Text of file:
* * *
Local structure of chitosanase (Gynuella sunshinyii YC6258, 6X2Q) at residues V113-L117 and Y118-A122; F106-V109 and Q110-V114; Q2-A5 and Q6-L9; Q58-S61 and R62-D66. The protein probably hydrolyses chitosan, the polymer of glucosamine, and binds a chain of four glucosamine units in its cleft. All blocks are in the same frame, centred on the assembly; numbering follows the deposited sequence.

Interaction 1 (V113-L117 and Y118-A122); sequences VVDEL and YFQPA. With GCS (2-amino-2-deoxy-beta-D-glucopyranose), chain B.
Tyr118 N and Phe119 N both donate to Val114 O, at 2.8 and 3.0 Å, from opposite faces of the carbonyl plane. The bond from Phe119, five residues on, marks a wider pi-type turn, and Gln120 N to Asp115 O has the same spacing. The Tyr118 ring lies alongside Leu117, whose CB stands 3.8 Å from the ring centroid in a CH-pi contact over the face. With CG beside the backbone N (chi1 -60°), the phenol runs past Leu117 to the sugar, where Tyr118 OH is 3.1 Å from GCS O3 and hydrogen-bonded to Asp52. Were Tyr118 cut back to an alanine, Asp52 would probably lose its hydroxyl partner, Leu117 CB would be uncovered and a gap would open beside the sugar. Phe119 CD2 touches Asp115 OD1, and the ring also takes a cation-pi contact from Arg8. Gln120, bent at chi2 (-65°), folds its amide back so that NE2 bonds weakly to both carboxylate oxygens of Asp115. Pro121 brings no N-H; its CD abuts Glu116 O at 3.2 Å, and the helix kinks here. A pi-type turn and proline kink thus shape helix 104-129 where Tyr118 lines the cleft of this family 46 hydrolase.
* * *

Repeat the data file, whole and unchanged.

Local structure of chitosanase (Gynuella sunshinyii YC6258, 6X2Q) at residues V113-L117 and Y118-A122; F106-V109 and Q110-V114; Q2-A5 and Q6-L9; Q58-S61 and R62-D66. The protein probably hydrolyses chitosan, the polymer of glucosamine, and binds a chain of four glucosamine units in its cleft. All blocks are in the same frame, centred on the assembly; numbering follows the deposited sequence.

Interaction 1 (V113-L117 and Y118-A122); sequences VVDEL and YFQPA. With GCS (2-amino-2-deoxy-beta-D-glucopyranose), chain B.
Tyr118 N and Phe119 N both donate to Val114 O, at 2.8 and 3.0 Å, from opposite faces of the carbonyl plane. The bond from Phe119, five residues on, marks a wider pi-type turn, and Gln120 N to Asp115 O has the same spacing. The Tyr118 ring lies alongside Leu117, whose CB stands 3.8 Å from the ring centroid in a CH-pi contact over the face. With CG beside the backbone N (chi1 -60°), the phenol runs past Leu117 to the sugar, where Tyr118 OH is 3.1 Å from GCS O3 and hydrogen-bonded to Asp52. Were Tyr118 cut back to an alanine, Asp52 would probably lose its hydroxyl partner, Leu117 CB would be uncovered and a gap would open beside the sugar. Phe119 CD2 touches Asp115 OD1, and the ring also takes a cation-pi contact from Arg8. Gln120, bent at chi2 (-65°), folds its amide back so that NE2 bonds weakly to both carboxylate oxygens of Asp115. Pro121 brings no N-H; its CD abuts Glu116 O at 3.2 Å, and the helix kinks here. A pi-type turn and proline kink thus shape helix 104-129 where Tyr118 lines the cleft of this family 46 hydrolase.